At the entrance of Oxbow High School, where Longmoore is a member of the incoming senior class, “Sierra Strong” blinks every few seconds on a large message board.

Sierra, an infielder on Oxbow’s softball team, which had its season canceled due to the coronavirus pandemic, is “just a really, really sweet girl,” said Lomond Richardson, Oxbow’s school counseling coordinator.

Sierra has a twin sister, Aspen. “It’s unusual to see one without the other,” Richardson said. “They’re incredibly close.”

Sierra and Aspen were born prematurely, spending more than a month in DHMC’s neonatal intensive care unit. “She’s been here before,” Steven Longmoore said. “She’s a fighter.”

Bradford and neighboring towns have a history of uniting in the face of tragedy, said Richardson, who grew up in the area. Still, she’s found the response to Sierra’s crash to be most remarkable. “It’s restored my faith in our communities,” she said.

The Longmoores have deep ties to the Bradford community. Steven Longmoore is a 1994 Oxbow High graduate, and his parents still live in town.

But Richardson suspects there’s something else going on as well. The monthslong pandemic has left people feeling isolated and downhearted by events beyond their control.

“This is an opportunity for people to do something positive,” said Richardson, who is serving as the point person between the Longmoores and the community. “They want to help.”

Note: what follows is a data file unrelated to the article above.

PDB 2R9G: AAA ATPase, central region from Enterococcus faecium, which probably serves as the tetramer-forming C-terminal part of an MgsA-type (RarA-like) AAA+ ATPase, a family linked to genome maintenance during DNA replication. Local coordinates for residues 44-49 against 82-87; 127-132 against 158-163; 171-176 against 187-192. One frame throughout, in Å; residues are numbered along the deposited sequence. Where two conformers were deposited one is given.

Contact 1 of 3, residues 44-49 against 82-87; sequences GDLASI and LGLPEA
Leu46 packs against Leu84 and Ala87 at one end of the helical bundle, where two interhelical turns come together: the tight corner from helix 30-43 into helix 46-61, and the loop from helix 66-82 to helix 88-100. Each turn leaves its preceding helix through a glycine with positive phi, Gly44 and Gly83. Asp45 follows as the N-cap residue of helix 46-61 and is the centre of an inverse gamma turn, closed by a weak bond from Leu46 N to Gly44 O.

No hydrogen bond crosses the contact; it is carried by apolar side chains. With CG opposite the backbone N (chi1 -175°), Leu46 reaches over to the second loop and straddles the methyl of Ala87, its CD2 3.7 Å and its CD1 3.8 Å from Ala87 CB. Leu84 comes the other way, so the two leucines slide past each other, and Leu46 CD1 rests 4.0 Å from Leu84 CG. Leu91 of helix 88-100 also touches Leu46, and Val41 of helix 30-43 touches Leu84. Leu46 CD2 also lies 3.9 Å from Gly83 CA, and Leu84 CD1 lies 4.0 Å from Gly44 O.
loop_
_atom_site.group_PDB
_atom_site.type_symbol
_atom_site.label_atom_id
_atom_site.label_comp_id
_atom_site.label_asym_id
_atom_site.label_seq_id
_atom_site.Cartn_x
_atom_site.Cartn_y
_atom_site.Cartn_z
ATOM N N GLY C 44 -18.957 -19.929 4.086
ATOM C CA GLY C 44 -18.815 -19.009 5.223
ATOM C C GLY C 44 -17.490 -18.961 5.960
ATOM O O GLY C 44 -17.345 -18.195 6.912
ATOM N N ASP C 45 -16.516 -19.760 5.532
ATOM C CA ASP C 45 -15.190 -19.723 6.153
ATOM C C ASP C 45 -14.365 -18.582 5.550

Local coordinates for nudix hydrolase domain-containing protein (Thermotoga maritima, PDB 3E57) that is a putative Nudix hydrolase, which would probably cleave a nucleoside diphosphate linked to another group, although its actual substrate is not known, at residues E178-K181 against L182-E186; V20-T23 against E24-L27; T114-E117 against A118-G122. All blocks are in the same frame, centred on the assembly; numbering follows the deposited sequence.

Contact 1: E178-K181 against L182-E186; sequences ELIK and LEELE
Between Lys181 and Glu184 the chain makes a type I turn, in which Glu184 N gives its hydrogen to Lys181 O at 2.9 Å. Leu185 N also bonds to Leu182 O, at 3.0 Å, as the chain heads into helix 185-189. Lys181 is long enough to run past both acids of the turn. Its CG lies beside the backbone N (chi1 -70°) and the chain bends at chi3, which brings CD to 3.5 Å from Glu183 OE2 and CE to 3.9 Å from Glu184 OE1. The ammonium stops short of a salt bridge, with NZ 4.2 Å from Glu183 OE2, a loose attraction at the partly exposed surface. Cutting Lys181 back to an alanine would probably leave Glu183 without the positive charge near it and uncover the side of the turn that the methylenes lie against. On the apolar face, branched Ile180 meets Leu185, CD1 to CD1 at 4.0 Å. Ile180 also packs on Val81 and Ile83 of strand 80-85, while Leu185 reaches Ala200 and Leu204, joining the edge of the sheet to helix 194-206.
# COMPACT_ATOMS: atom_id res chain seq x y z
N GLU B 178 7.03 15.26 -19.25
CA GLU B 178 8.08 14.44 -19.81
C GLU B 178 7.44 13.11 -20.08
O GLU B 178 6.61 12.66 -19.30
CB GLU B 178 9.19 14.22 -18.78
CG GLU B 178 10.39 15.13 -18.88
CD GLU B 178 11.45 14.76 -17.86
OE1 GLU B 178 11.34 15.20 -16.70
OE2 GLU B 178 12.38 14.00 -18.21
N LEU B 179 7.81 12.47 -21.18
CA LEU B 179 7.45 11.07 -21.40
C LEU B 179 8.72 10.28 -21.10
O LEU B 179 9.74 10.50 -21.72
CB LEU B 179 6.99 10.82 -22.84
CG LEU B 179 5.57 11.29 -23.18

Richardson started out by asking the Oxbow staff for donations to support the Longmoores. Shortly thereafter, she began hearing from people outside the school who wanted to contribute. Gladstone Creamery’s ice cream shop in Fairlee donated part of their proceeds on a recent weekend.

“The way people have supported us and come together is overwhelming,” Amy Longmoore said.

Last Tuesday, Cara Dyke, an Orford photographer, handed out about 100 “#SierraStrong” yard signs at a downtown Bradford park. With her supply running out, she’s ordered more. The signs, which feature three photos of Sierra, including one with her twin sister, sell for $20 each.

The money will go to the Longmoores to help with living expenses, including gas and food cards. “It’s one stress they don’t have to worry about,” Dyke said.

The Longmoores have medical insurance through Steven’s job, which eases a big financial worry. (He’s a district manager for Home Depot. Amy has her own marketing business.)

The family is already thinking about ways to “give back” some of the donations they’re receiving to worthy causes. “We have a lot of thank-yous to give out, and it will never be enough,” Steven Longmoore said.

While Sierra remains in a coma, her father told me that doctors are “more optimistic now than they were in the beginning.”

Still, they don’t know what the future will bring. “When you have a child going through something like this, you don’t eat, you don’t sleep,” he said.

The community support, he added, “gets us through the tough days.”

Jim Kenyon can be reached at jkenyon@vnews.com.